UOW research collaboration to investigate mental health in the workplace
Employees’ poor mental health costs Australian businesses $11 billion annually
Mental health concerns have been on the rise, particularly in the wake of the COVID-19 pandemic, as greater attention is paid to how the workplace can impact one’s state of mind.
Researchers from the University of Wollongong (UOW) have joined The Mental Health Movement to explore the impact of mental health interventions on important health and economic indicators.
Professor Peter Caputi, the Head of the School of Psychology, is leading the collaboration alongside Emily Keough, a researcher in UOW’s School of Psychology.
Professor Caputi said the collaboration would allow researchers to understand the wellbeing and economic value of mental health training in the workplace.
“Poor mental health is one of the leading causes of employees taking time out of the workplace on sick leave,” Professor Caputi said. “It contributes to absenteeism, presenteeism, lack of productivity and inadequate leadership.
“Australian businesses lose $11 billion annually due to their employees’ poor mental health, because the workers are struggling with stress, anxiety and depression. It is a lose-lose situation.
“The problem is getting worse, with the impacts of COVID-19 both insidious and unavoidable.”
Mental Health Movement, founded by former St George Illawarra Dragons player Dan Hunt and his wife Nadeen Hunt, develops and implements mental health training programs in workplaces to help employers better support their staff, and to help employees better support themselves and their coworkers.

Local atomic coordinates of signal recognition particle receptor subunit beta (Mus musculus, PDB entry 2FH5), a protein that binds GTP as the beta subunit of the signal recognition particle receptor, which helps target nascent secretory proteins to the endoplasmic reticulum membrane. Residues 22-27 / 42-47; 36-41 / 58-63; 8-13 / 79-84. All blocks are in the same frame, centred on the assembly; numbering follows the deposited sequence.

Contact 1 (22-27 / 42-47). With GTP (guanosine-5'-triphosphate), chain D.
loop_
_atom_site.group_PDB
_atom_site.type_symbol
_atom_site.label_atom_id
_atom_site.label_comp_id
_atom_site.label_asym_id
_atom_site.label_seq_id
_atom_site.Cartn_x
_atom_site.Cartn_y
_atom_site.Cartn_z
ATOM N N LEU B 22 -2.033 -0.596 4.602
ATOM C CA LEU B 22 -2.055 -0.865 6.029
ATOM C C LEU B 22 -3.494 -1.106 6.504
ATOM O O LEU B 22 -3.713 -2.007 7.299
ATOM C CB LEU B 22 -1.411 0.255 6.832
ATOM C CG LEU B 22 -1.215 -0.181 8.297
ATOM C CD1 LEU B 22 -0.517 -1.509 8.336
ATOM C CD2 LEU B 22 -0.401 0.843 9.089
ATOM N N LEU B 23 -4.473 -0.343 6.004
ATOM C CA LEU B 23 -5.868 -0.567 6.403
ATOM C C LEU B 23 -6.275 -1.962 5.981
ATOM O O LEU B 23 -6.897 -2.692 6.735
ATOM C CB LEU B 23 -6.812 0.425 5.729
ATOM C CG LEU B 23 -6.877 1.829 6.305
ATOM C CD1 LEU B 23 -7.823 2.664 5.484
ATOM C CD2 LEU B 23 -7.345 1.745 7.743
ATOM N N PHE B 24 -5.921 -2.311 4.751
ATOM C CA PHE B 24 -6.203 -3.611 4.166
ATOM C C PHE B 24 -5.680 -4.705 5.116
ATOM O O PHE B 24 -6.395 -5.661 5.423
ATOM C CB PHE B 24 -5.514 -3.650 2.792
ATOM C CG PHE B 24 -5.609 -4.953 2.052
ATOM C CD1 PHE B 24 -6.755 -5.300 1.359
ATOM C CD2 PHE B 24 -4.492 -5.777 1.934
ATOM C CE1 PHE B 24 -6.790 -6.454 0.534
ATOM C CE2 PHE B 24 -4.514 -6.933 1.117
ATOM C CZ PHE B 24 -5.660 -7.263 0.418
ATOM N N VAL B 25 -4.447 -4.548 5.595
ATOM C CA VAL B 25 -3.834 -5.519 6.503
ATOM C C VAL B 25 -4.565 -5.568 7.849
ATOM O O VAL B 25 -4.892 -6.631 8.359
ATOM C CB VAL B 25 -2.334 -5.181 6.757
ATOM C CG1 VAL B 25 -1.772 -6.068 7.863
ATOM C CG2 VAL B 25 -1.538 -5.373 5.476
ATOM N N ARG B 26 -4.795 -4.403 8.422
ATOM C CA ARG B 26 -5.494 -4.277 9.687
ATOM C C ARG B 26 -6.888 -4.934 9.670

Over the next 12 months, Professor Caputi and Ms Keough will undertake a quantitative evaluation of a series of mental health interventions delivered by the Mental Health Movement within an Australian workplace. They will focus on risk factors, such as sleep and exercise; mental health outcomes, such as depression and anxiety; mental health capabilities, such as support skills and help-seeking behaviours, as well as work outcomes, such as absenteeism, presenteeism and job performance.
The survey will be distributed at the beginning of the 12-month period, and then again six months later to track any behavioural changes overtime.
Dr Alisha McGregor, Research and Development Specialist at The Mental Health Movement, with a PhD in organisational psychology from UOW, said the relationship between the two partners would provide fundamental insight into how workplaces can support their employees while also maintaining work outcomes.
“Unfortunately, there have been very few evaluations of mental health interventions that investigate both mental health and work outcomes,” Dr McGregor said.
“Therefore, the research collaboration between The Mental Health Movement and the University of Wollongong is needed to tackle this growing problem. We are excited to be working alongside Professor Caputi and Ms Keough on this important initiative.”